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LG fridge - poked tiny hole in coolant line

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Recently both the frige and freezer were not as cold as they should be. Upon inspecting the freezer compartment (LG

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Old 03-26-2010, 11:55 AM
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Default LG fridge - poked tiny hole in coolant line
Model Number: LG   Brand: -other-   Age: 1 - 5 years   

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Recently both the frige and freezer were not as cold as they should be. Upon inspecting the freezer compartment (LG counter depth side-by side, 14 months old) I noticed that there was significant ice build up around the vents where the cold air is circulated through the freezer compartment. I cleared the ice but realized that the ice build up was very substantial behind the interior molding. I removed the molding and noticed that the top portion of the condensor was encased within ice, and the ice extended at least another 10 inches up the back wall of the unit.

While attempting to remove the ice (which I did and amounted to over half a bucket) I ever so slightly nicked one of the copper supply lines for the refrigerant to move from the condensor and an immediate small leak developed. Note that I did not damage the condensor, just one of the two copper line (pictures attached). I immediately sealed the line with a very good tape which seems to have held. I know there is still pressure in the system.

I am wondering if this can be repaired. If the refridgerant could somehow be stopped a small bead or two of solder could seal the copper line, at least that is my novice opinion. Is this possible, and furthermore can more refrigerant be added back to the system? I am afraid that a repair man will come, say that it can't be fixed and then charge me for an entirely new compressor / condensor/ and all that labor!

The other issue, and I have already called LG about this which makes this even more of a delicate situation is that apparently the ice buildup was so bad, that the defrost cycle ran and the hot air could not escape through the condensor, so the bottom of the panel in the freezer melted! (pics attached). I am out of warranty but LG said that they *might* cover this problem (although my futzing around really hampers that possibility). Nevertheless, getting back to the main problem.... I have heard that once there is an issue of coolant or refrigerant leaking out that moisture can enter the system rendering it useless. My older uncle in the appliance repair business said to throw the entire unit to the curb and buy a new frige because "everything is made in mexico these days and is cheap and not worth fixing". I dont know if that is old-man-mentaility speaking or the truth so I am looking for an honest response from the community of professionals. I do not believe that the system has lost much coolant or that it is even possible that any moisture has entered the system since the leak was covered almost imeediately and was expelling gas, not sucking any in.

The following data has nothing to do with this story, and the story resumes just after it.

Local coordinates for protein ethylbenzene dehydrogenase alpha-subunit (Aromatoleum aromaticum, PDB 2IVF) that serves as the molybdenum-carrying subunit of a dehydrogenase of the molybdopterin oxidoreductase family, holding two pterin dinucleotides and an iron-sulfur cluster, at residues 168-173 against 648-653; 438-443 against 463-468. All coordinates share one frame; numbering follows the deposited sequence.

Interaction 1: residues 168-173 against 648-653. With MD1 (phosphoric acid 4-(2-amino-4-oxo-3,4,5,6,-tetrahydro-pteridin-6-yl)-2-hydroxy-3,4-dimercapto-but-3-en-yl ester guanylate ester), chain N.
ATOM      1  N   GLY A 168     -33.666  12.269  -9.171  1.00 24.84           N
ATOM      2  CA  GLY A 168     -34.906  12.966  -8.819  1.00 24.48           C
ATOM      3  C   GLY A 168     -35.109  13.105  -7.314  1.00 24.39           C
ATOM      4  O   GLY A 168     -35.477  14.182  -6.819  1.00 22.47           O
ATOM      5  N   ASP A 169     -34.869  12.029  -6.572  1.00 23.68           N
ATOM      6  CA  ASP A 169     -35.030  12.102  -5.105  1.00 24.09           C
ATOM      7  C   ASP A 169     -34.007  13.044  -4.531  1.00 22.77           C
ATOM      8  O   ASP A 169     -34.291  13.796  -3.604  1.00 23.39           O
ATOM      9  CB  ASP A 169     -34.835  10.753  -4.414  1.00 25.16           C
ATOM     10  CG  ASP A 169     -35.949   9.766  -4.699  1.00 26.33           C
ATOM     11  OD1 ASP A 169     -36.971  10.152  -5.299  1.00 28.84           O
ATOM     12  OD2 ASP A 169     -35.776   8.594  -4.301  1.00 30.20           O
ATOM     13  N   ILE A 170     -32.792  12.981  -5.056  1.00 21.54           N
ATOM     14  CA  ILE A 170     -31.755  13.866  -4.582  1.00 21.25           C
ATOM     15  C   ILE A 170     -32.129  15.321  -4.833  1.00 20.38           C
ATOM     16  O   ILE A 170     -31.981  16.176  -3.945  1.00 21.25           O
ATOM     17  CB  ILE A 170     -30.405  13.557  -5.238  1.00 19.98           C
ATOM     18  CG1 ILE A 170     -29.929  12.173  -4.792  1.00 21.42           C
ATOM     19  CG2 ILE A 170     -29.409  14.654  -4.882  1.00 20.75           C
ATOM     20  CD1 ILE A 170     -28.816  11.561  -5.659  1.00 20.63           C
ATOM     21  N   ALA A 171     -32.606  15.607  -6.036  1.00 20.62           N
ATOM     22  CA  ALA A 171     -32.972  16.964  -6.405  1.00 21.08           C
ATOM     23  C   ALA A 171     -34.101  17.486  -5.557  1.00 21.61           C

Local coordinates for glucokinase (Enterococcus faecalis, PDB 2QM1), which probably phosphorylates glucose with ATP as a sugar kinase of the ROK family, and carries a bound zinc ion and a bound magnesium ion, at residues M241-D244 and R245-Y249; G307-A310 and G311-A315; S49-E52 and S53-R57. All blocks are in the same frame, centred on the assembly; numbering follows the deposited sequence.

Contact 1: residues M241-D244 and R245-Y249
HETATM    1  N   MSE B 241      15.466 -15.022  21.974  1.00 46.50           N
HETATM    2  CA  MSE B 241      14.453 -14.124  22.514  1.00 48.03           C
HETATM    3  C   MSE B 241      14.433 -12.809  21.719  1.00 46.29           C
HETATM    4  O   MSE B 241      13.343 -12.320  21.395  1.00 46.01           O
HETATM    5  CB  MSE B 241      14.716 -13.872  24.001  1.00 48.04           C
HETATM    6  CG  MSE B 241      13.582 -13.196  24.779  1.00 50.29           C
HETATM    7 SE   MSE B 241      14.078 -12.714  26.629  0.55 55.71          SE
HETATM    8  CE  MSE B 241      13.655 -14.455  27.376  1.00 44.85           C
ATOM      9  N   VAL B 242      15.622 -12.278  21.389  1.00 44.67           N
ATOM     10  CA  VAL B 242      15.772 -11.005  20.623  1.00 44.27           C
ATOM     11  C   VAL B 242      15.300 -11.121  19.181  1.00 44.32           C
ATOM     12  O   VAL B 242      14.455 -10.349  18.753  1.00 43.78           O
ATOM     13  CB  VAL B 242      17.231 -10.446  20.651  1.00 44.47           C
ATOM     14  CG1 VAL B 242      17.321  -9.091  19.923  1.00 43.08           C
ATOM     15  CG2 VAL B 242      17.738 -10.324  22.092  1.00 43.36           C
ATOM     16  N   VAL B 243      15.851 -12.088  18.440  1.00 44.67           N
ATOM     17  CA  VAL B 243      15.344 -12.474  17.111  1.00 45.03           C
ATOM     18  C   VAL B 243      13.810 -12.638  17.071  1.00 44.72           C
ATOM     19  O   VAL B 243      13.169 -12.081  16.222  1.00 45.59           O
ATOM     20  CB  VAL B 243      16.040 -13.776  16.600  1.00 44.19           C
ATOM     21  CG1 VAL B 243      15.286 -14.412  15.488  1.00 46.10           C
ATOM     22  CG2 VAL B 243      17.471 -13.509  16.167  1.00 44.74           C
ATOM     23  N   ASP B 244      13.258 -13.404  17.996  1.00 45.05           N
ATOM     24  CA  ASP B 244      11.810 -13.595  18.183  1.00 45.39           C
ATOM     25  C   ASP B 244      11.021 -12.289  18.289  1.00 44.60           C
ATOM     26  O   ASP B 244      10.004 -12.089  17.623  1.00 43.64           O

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Attached Images
File Type: jpg closeup.jpg (59.3 KB, 26 views)
File Type: jpg melted_panel.jpg (74.2 KB, 27 views)
File Type: jpg panel_front.jpg (40.5 KB, 27 views)
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  #2 (permalink)  
Old 03-26-2010, 01:46 PM
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Default Before you decide to repair your own refrigerator

Well, I hate to disappoint you, but your uncle is right. It doesn't matter how quick you put the tape on, as soon as you punctured the evaporator, moisture immediately entered the system. You didn't slightly nick the copper tubing, you punctured it when you were chipping at the ice, with a screwdriver would be my guess, copper cannot be easily punctured, especially by slightly nicking it. The problem when moisture and oxygen enters the sealed system, it breaks down the refrigerant into hydrochloric and hydrofluoric acids, which then in turn damage the mechanical components. You have a major problem, and I'll save you a house call charge by telling you that the entire sealed system has to be replaced. If you only have the system evacuated and dehydrated, then recharge the system, which even if its done properly and legally, by an EPA Certified Type I Technician, in other words, not recommended for a DIYer, due to the process required, would still be a major repair, and would not last as long as it should due to the acid damage.<br><br>I hope people see this post, and realize why its not always a good idea to attempt a repair of a major house hold appliance on their own. I've had plenty of phone calls from potential customers, who if they had called for service sooner, wouldn't be shopping for a brand new refrigerator, and in the process spending 5-10 times what a repair service would have cost in the first place. <br><br>And one last bit of bad news, because this unit is not working, it is not eligible for the electric company's cash for clunkers appliance exchange program credit either.<br>